Breath odor is the scent of the air you breathe out of your mouth. Unpleasant breath odor is commonly called bad breath.
Bad breath is usually related to poor dental hygiene. Not brushing and flossing regularly causes sulfur compounds to be released by bacteria in the mouth.
Some disorders will produce distinct breath odors. Some examples are:
- A fruity odor to the breath is a sign of ketoacidosis, which may occur in diabetes. It is a potentially life-threatening condition.
- Breath that smells like feces can occur with prolonged vomiting, especially when there is a bowel obstruction. It may also occur temporarily if a person has a tube placed through the nose or mouth to drain their stomach.
- The breath may have an ammonia-like odor (also described as urine-like or "fishy") in people with chronic kidney failure.
Bad breath may be caused by:
- Abscessed tooth
- Eating certain foods, such as cabbage, garlic, or raw onions
- Coffee and poorly pH-balanced diet
- Object stuck in the nose (usually happens in kids); often a white, yellow, or bloody discharge from one nostril
- Gastroesophageal reflux disease (GERD)
- Gum disease (gingivitis, gingivostomatitis)
- Impacted tooth
- Lung infection
- Poor dental hygiene
- Sinus infection
- Throat infection
- Tobacco smoking
- Vitamin supplements (especially in large doses)
- Some medicines, including insulin shots, triamterene, and paraldehyde
Some diseases that may be cause breath odor are:
- Acute necrotizing ulcerative gingivitis
- Acute necrotizing ulcerative mucositis
- Acute renal failure
- Bowel obstruction
- Chronic kidney failure
- Esophageal cancer
- Gastric carcinoma
- Gastrojejunocolic fistula
- Hepatic encephalopathy
- Diabetic ketoacidosis
- Lung abscess
- Ozena, or atrophic rhinitis
- Periodontal disease
- Zenker diverticulum
Use proper dental hygiene, especially flossing. Remember that mouthwashes are not effective in treating the underlying problem.
Fresh parsley or a strong mint is often an effective way to fight temporary bad breath. Avoid smoking.
Otherwise, follow your health care provider's instructions to treat any underlying cause of bad breath.
When to Contact a Medical Professional
Contact your provider if:
- Breath odor does not go away and there is not an obvious cause (such as smoking or eating foods that cause the odor).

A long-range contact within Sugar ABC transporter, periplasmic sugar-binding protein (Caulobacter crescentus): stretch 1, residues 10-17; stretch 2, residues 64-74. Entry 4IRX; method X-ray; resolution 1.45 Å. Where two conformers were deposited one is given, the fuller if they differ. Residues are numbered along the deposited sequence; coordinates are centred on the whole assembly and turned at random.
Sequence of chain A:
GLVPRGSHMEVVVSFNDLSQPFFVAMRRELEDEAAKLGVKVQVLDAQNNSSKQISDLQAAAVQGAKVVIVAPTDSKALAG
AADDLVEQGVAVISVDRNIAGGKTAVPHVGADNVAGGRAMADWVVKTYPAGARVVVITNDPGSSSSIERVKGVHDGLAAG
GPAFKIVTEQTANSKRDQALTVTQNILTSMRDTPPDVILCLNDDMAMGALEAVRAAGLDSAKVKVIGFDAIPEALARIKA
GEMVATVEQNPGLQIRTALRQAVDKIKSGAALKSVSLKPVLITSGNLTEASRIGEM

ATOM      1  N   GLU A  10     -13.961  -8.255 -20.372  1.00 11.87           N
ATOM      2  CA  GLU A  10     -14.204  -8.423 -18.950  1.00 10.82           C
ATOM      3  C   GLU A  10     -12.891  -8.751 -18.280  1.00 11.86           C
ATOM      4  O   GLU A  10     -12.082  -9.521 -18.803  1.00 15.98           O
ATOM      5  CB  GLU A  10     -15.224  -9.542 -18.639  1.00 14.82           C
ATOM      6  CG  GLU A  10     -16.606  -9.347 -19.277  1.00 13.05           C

- You have breath odor and signs of a respiratory infection, such as fever, cough, or face pain with discharge from your nose.
What to Expect at Your Office Visit
Your provider will take a medical history and perform a physical exam.
You may be asked the following medical history questions:
- Is there a specific odor (such as fish, ammonia, fruit, feces, or alcohol)?
- Have you recently eaten a spicy meal, garlic, cabbage, or other "odorous" food?
- Do you take vitamin supplements?
- Do you smoke?
- What home care and oral hygiene measures have you tried? How effective are they?
- Have you had a recent sore throat, sinus infection, tooth abscess, or other illness?
- What other symptoms do you have?
The physical exam will include a thorough inspection of your mouth and nose. A throat culture may be taken if you have a sore throat or mouth sores.
In rare cases, tests that may be performed include:
- Blood tests to screen for diabetes or kidney failure
- Endoscopy (EGD)
- X-ray of the abdomen
- X-ray of the chest
Antibiotics may be prescribed for some conditions. For an object in the nose, your provider will use an instrument to remove it.
Bad breath; Halitosis
Murr AH. Approach to the patient with nose, sinus, and ear disorders. In: Goldman L, Schafer AI, eds. Goldman's Cecil Medicine. 25th ed. Philadelphia, PA: Elsevier Saunders; 2015:chap 426.
Stein PS, Miller CS, Fowler CB. Oral disorders. In: Ham RJ, Sloane PD, Warshaw GA, Potter JF, Flaherty E, eds. Primary Care Geriatrics: A Case-Based Approach. 6th ed. Philadelphia, PA: Elsevier Saunders; 2013:chap 53.
Review Date 2/22/2016
Updated by: Michael Kapner, DDS, general and aesthetic dentistry, Norwalk Medical Center, Norwalk, CT. Review provided by VeriMed Healthcare Network.Also reviewed by David Zieve, MD, MHA, Isla Ogilvie, PhD, and the A.D.A.M. Editorial team.